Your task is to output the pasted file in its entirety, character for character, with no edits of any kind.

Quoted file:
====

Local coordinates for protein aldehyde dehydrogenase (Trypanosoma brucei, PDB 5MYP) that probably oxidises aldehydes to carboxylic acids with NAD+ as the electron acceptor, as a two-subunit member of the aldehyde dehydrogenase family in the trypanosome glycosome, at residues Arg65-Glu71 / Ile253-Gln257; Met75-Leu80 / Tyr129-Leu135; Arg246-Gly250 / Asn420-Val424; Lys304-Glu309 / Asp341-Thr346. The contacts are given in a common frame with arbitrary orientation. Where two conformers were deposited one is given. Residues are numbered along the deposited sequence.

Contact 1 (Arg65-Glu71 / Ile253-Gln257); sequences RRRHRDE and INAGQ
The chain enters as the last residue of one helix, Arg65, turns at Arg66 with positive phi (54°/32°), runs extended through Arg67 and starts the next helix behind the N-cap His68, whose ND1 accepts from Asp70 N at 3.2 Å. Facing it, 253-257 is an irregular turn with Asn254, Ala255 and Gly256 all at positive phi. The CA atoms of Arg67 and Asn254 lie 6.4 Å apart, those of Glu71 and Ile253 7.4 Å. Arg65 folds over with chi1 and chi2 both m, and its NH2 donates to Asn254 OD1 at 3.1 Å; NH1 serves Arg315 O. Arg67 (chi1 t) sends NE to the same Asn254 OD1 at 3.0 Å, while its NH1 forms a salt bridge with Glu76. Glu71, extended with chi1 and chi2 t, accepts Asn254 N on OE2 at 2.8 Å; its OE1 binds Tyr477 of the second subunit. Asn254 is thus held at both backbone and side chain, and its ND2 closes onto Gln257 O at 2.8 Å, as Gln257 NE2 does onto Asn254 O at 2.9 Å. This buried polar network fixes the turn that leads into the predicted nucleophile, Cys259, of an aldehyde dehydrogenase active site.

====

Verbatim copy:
Local coordinates for protein aldehyde dehydrogenase (Trypanosoma brucei, PDB 5MYP) that probably oxidises aldehydes to carboxylic acids with NAD+ as the electron acceptor, as a two-subunit member of the aldehyde dehydrogenase family in the trypanosome glycosome, at residues Arg65-Glu71 / Ile253-Gln257; Met75-Leu80 / Tyr129-Leu135; Arg246-Gly250 / Asn420-Val424; Lys304-Glu309 / Asp341-Thr346. The contacts are given in a common frame with arbitrary orientation. Where two conformers were deposited one is given. Residues are numbered along the deposited sequence.

Contact 1 (Arg65-Glu71 / Ile253-Gln257); sequences RRRHRDE and INAGQ
The chain enters as the last residue of one helix, Arg65, turns at Arg66 with positive phi (54°/32°), runs extended through Arg67 and starts the next helix behind the N-cap His68, whose ND1 accepts from Asp70 N at 3.2 Å. Facing it, 253-257 is an irregular turn with Asn254, Ala255 and Gly256 all at positive phi. The CA atoms of Arg67 and Asn254 lie 6.4 Å apart, those of Glu71 and Ile253 7.4 Å. Arg65 folds over with chi1 and chi2 both m, and its NH2 donates to Asn254 OD1 at 3.1 Å; NH1 serves Arg315 O. Arg67 (chi1 t) sends NE to the same Asn254 OD1 at 3.0 Å, while its NH1 forms a salt bridge with Glu76. Glu71, extended with chi1 and chi2 t, accepts Asn254 N on OE2 at 2.8 Å; its OE1 binds Tyr477 of the second subunit. Asn254 is thus held at both backbone and side chain, and its ND2 closes onto Gln257 O at 2.8 Å, as Gln257 NE2 does onto Asn254 O at 2.9 Å. This buried polar network fixes the turn that leads into the predicted nucleophile, Cys259, of an aldehyde dehydrogenase active site.